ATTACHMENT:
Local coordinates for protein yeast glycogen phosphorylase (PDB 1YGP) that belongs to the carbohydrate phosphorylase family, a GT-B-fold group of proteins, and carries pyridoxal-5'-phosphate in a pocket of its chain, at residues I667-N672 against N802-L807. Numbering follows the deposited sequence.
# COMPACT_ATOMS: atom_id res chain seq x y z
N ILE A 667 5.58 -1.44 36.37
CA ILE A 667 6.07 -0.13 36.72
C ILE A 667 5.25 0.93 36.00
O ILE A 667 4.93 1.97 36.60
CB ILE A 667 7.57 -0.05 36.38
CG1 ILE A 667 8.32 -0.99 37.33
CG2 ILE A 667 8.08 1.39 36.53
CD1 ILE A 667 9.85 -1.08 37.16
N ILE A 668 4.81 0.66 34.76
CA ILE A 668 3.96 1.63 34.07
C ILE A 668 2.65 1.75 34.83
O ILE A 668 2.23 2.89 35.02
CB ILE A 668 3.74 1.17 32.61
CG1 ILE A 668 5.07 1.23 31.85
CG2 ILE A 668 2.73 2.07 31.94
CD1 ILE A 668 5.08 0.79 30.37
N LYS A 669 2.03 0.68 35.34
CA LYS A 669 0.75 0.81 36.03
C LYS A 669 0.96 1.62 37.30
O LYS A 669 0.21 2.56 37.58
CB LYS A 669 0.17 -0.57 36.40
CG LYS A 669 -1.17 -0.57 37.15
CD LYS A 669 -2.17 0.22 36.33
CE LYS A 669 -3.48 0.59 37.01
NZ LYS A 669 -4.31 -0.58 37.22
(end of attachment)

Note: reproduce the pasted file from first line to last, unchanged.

Local coordinates for protein yeast glycogen phosphorylase (PDB 1YGP) that belongs to the carbohydrate phosphorylase family, a GT-B-fold group of proteins, and carries pyridoxal-5'-phosphate in a pocket of its chain, at residues I667-N672 against N802-L807. Numbering follows the deposited sequence.
# COMPACT_ATOMS: atom_id res chain seq x y z
N ILE A 667 5.58 -1.44 36.37
CA ILE A 667 6.07 -0.13 36.72
C ILE A 667 5.25 0.93 36.00
O ILE A 667 4.93 1.97 36.60
CB ILE A 667 7.57 -0.05 36.38
CG1 ILE A 667 8.32 -0.99 37.33
CG2 ILE A 667 8.08 1.39 36.53
CD1 ILE A 667 9.85 -1.08 37.16
N ILE A 668 4.81 0.66 34.76
CA ILE A 668 3.96 1.63 34.07
C ILE A 668 2.65 1.75 34.83
O ILE A 668 2.23 2.89 35.02
CB ILE A 668 3.74 1.17 32.61
CG1 ILE A 668 5.07 1.23 31.85
CG2 ILE A 668 2.73 2.07 31.94
CD1 ILE A 668 5.08 0.79 30.37
N LYS A 669 2.03 0.68 35.34
CA LYS A 669 0.75 0.81 36.03
C LYS A 669 0.96 1.62 37.30
O LYS A 669 0.21 2.56 37.58
CB LYS A 669 0.17 -0.57 36.40
CG LYS A 669 -1.17 -0.57 37.15
CD LYS A 669 -2.17 0.22 36.33
CE LYS A 669 -3.48 0.59 37.01
NZ LYS A 669 -4.31 -0.58 37.22